Harmon also received a rousing standing ovation. The crowd loved it, and it was a treat to get a real, live composer come see the symphony play one of his pieces. It is incredibly rare and was unique opportunity for everyone invovled.

Afterward Harmon said it was a thrill of a lifetime to hear the audience react so positively to his composition.

And indeed the piece was very rhythmic, very emotional, very passionate. It also delivered on conductor Gordon Johnson’s promise of being Harmon’s magnum opus.

And while the trumpets and trombones were noticably off key in certain parts throughout, it only slightly hurt the quality of the performance.

My favorite part was the third movement titled “Little Big Horn,” which was meant to represent Crazy Horse’s involvement in the battle that killed a great many of his people. The other three pieces were titled “Youth: The Journey Begins,” “The Deepening,” and “My Lands are Where My Dead are Buried.”

“Little Big Horn” was a chaotic movement with lots of strange structures with various time signatures. Harmon said he expected it to be a difficult one for the performers. And, having talked to a few of them afterward, they said it was indeed a challenge, albeit an enjoyable one.

The first movement was a joy, as well, ending with a powerful gusto that had the audience roaring in appreciation. It was an excellent start, and set the tone that made you feel, by the end of the night, as if you were returning home after an exciting journey with plenty of twists and turns.

Getting back to the racial issues, the only major criticism with how the Harmon piece was presented is that there wasn’t one Native American on stage as it was performed.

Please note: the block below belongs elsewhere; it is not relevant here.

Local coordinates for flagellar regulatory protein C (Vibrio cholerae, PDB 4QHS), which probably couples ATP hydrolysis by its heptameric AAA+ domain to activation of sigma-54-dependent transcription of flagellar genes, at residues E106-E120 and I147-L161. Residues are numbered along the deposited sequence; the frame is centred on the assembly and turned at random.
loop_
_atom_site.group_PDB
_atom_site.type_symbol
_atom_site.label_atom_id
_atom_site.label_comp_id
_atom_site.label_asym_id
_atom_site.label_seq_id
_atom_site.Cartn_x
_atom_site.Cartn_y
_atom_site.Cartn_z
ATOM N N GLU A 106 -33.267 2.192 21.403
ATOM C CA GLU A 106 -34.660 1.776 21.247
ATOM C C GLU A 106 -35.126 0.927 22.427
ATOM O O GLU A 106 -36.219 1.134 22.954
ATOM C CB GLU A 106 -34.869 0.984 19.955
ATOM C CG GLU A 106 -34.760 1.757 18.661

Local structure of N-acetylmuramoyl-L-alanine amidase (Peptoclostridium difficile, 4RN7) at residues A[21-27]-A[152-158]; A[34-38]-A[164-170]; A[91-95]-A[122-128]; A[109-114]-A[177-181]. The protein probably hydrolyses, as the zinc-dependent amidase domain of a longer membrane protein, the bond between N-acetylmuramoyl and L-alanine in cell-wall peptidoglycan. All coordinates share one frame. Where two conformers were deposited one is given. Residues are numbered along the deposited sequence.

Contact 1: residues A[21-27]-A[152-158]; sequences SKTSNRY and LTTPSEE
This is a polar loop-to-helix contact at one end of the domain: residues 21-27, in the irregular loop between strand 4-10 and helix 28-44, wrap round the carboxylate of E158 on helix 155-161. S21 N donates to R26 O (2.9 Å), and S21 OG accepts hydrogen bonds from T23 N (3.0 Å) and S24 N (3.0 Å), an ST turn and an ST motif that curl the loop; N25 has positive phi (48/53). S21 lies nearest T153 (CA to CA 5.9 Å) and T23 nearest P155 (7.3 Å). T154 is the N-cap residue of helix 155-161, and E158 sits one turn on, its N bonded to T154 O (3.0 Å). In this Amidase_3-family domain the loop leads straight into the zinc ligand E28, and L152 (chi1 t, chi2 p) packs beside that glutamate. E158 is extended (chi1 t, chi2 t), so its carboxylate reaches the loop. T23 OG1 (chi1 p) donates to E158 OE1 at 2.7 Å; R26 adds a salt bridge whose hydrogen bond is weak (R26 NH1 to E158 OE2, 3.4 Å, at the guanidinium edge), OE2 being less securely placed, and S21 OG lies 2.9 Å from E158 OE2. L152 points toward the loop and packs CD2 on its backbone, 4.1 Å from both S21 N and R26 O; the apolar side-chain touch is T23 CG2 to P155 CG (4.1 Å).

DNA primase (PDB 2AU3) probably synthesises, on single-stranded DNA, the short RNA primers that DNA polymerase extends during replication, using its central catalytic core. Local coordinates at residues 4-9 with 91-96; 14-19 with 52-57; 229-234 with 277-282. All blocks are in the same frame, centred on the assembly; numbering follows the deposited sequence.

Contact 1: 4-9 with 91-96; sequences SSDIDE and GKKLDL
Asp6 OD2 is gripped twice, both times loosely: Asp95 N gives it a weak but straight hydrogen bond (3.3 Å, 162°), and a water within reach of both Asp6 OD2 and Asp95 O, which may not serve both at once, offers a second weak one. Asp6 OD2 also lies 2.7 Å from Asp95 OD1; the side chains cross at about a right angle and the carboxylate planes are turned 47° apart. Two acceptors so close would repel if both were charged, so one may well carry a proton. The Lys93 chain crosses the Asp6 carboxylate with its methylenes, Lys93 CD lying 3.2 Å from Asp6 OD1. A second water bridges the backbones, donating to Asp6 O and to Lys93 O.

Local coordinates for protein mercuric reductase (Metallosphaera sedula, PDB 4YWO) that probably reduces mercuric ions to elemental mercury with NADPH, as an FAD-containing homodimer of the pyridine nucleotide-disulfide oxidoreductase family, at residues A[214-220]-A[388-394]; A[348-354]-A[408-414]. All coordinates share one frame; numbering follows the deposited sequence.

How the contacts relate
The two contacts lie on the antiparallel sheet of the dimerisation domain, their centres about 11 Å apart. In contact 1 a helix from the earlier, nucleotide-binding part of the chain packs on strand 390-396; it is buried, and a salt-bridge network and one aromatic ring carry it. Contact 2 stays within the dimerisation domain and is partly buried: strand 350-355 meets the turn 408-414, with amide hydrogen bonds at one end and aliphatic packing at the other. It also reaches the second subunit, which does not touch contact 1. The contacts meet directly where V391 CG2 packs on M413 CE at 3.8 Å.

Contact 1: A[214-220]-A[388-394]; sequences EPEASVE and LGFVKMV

Not that it was needed, but, it would have made the tribute feel a bit more authetic. Even moreso if they were able to find someone from the Oglala Lakota tribe.

Maybe they did indeed extend the invitation and nobody was able to attend. As it was, though, it rang a bit empty because esentially it was an all-white symphony performing a piece written by a white man in front of an all-white audience.

None of that is meant to take away from the power of the piece. It was a brilliant composition, and one that the folks in attendence will likely remember for some time.

But, I do also question the decision to highlight a piece by a Native American on Martin Luther King Day and not an African American.

Now, when it comes to featuring a Native American over an African American, King would likely have said that his efforts were intended to extend to all minorities.

Maybe that was the point of choosing a piece that pays tribute to a Native American. One could also point to the fact that here in Montana there aren’t that many African Americans but there are many Native Americans.

However, King was an African American and it was the most visible of all minorities who he set out to help.

This decision by no means ruined the show, and I did indeed enjoy myself, as did many others in the audience.

In the end though, with what was likely unintended, but still slight racial insensitivity nonetheless, the performance will be remembered as a good one, but definitely not one of the symphony’s best.